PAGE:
Boris Johnson has said Vladimir Putin threatened him with a missile strike in an "extraordinary" phone call in the run-up to Russia's invasion of Ukraine.
The then-prime minister said Mr Putin told him it "would only take a minute".
Mr Johnson said the comment was made after he warned the war would be an "utter catastrophe".
The claim is made in a BBC documentary on Mr Putin's interactions with world leaders over the years. The Kremlin spokesman said it was a "lie".
Mr Johnson warned Mr Putin that invading Ukraine would lead to Western sanctions and more Nato troops on Russia's borders.
He also tried to deter Russian military action by telling Mr Putin that Ukraine would not join Nato "for the foreseeable future".
But Mr Johnson said: "He threatened me at one point, and he said, 'Boris, I don't want to hurt you but, with a missile, it would only take a minute' or something like that. Jolly.
"But I think from the very relaxed tone that he was taking, the sort of air of detachment that he seemed to have, he was just playing along with my attempts to get him to negotiate."
President Putin had been "very familiar" during the "most extraordinary call", Mr Johnson said.
No reference to the exchange appeared in accounts of the call given by both Downing Street and the Kremlin.
It is impossible to know if Mr Putin's threat was genuine.
However, given previous Russian attacks on the UK - most recently in Salisbury in 2018 - any threat from the Russian leader, however lightly delivered, is probably one Mr Johnson would have had no choice but to take seriously.
In his response, Mr Putin's spokesman said the former prime minister's claim was "either a deliberate falsehood, in which case you need to ask Mr Johnson why he lied, or it was not a deliberate lie. That is, he didn't understand what President Putin was saying to him".
"There were no threats to use missiles," Dmitry Peskov told the BBC.
Nine days after Mr Johnson's conversation with President Putin, on 11 February, Defence Secretary Ben Wallace flew to Moscow to meet his Russian counterpart, Sergei Shoigu.
The BBC documentary Putin Vs the West reveals Mr Wallace left with assurances that Russia would not invade Ukraine, but he said both sides knew it was a lie.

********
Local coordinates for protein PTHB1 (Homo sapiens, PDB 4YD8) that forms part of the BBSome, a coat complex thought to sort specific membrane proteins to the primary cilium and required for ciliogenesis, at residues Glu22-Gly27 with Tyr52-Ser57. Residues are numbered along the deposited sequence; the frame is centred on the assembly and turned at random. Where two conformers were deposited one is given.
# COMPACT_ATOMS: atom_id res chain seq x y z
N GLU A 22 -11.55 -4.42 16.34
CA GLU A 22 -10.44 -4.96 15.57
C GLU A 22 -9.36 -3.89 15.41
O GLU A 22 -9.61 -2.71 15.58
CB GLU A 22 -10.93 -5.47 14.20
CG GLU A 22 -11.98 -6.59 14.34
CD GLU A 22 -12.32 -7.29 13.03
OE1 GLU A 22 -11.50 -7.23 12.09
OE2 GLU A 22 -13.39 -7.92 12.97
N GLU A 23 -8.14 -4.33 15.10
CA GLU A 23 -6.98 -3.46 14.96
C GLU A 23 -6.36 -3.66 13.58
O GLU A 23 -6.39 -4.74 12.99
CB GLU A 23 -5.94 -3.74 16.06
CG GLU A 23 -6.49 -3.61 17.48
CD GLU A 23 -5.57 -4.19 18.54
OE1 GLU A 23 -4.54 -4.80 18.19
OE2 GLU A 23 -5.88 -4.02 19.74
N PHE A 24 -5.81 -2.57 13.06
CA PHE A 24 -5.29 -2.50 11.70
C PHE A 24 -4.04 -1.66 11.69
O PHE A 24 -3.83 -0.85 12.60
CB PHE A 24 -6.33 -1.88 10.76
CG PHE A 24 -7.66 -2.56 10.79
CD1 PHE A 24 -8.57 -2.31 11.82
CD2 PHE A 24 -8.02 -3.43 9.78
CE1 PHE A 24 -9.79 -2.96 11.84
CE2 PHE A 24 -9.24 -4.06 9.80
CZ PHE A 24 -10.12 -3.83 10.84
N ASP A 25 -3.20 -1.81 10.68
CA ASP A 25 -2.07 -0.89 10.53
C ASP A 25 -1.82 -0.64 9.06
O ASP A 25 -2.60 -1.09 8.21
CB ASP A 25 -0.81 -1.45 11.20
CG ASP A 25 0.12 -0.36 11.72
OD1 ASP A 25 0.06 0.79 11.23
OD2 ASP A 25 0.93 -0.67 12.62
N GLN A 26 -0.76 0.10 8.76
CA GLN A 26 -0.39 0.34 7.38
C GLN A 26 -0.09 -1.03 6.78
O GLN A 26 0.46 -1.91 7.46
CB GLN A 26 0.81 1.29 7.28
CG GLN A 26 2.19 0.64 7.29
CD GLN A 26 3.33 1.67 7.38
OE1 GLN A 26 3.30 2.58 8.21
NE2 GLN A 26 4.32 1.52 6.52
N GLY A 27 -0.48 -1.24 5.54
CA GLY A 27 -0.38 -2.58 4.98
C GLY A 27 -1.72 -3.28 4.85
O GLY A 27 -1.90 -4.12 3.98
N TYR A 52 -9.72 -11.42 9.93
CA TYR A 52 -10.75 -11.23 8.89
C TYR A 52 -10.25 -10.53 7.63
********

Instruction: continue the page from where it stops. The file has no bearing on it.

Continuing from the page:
He described it as a "demonstration of bullying or strength, which is: I'm going to lie to you, you know I'm lying and I know you know I'm lying and I'm still going to lie to you.
"I think it was about saying 'I'm powerful'," Mr Wallace said.
He said the "fairly chilling, but direct lie" had confirmed his belief that Russia would invade.
As he left the meeting, he said Gen Valery Gerasimov - Russia's chief of general staff - told him "never again will we be humiliated".
Another significant encounter in the months leading up to Russia's invasion of Ukraine was with CIA director William Burns, who landed in Moscow on 2 November 2021.
Mr Burns had been circling the Russian capital for hours, as heavy fog prevented his landing, but when he finally arrived at the Kremlin he discovered Mr Putin was not there. Instead, he was sheltering in the southern Russian city of Sochi amid a spike in Covid infections.
The pair spoke over the phone.
The CIA director said he was direct in laying out the message President Biden had sent him to deliver: the US knew what Mr Putin was up to and he would pay a heavy price if he launched such an invasion.
He said the Russian president did not deny planning was underway and listed grievances about Ukraine and the West.
"I was troubled before I arrived in Moscow. And I was even more troubled after I left," Mr Burns added.
Less than a fortnight after the UK defence secretary left Moscow, as tanks rolled over the border on 24 February, Mr Johnson received a phone call in the middle of the night from President Zelensky.
"Zelensky's very, very calm," Mr Johnson recalled. "But, he tells me, you know, they're attacking everywhere."
Mr Johnson says he offered to help move the president to safety.
"He doesn't take me up on that offer. He heroically stayed where he was."